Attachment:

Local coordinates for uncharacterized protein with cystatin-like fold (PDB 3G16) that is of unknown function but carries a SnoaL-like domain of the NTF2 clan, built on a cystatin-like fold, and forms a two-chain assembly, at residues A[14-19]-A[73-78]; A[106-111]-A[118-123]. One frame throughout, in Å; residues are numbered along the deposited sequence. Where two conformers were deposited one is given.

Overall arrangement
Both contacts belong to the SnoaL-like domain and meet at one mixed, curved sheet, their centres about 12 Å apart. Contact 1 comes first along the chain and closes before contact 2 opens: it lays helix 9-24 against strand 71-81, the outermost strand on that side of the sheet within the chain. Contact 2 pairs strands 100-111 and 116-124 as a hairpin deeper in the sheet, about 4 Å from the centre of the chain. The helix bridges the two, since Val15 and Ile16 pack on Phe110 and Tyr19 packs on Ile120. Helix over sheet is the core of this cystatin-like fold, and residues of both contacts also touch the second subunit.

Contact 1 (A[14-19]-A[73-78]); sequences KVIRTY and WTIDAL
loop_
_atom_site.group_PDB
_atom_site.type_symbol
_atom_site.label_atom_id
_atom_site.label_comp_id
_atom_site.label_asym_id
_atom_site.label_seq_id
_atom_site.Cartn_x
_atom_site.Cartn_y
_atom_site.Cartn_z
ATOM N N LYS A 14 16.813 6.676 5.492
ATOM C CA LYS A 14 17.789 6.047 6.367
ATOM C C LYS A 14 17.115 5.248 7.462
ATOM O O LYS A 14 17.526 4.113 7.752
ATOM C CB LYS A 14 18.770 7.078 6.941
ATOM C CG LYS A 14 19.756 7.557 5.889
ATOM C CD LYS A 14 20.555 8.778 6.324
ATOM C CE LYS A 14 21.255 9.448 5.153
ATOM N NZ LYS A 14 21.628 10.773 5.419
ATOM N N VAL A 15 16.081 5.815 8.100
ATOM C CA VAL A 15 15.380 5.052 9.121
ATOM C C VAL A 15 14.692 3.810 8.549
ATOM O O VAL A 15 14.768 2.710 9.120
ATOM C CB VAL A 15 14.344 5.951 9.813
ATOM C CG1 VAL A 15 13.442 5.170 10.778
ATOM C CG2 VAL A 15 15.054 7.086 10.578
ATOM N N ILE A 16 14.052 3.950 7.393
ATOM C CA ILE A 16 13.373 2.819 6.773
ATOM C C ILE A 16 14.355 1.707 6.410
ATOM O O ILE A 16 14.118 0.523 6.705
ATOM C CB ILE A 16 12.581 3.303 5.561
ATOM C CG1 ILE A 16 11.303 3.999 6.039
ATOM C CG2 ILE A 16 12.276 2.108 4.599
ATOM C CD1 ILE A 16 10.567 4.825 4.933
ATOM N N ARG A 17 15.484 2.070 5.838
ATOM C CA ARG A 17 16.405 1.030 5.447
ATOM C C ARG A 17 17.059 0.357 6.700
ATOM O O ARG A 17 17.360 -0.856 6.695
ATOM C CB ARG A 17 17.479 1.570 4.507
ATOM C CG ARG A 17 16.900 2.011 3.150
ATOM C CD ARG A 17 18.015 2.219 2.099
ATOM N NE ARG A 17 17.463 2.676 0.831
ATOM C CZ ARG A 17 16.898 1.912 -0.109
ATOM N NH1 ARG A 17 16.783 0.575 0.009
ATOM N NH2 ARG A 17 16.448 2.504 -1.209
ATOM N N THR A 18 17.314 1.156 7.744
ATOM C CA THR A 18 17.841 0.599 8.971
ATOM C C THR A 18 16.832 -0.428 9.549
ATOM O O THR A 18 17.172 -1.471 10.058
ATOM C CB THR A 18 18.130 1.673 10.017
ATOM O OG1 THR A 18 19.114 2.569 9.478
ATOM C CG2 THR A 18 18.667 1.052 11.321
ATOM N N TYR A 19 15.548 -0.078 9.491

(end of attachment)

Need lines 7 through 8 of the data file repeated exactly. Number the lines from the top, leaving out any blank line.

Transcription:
_atom_site.type_symbol
_atom_site.label_atom_id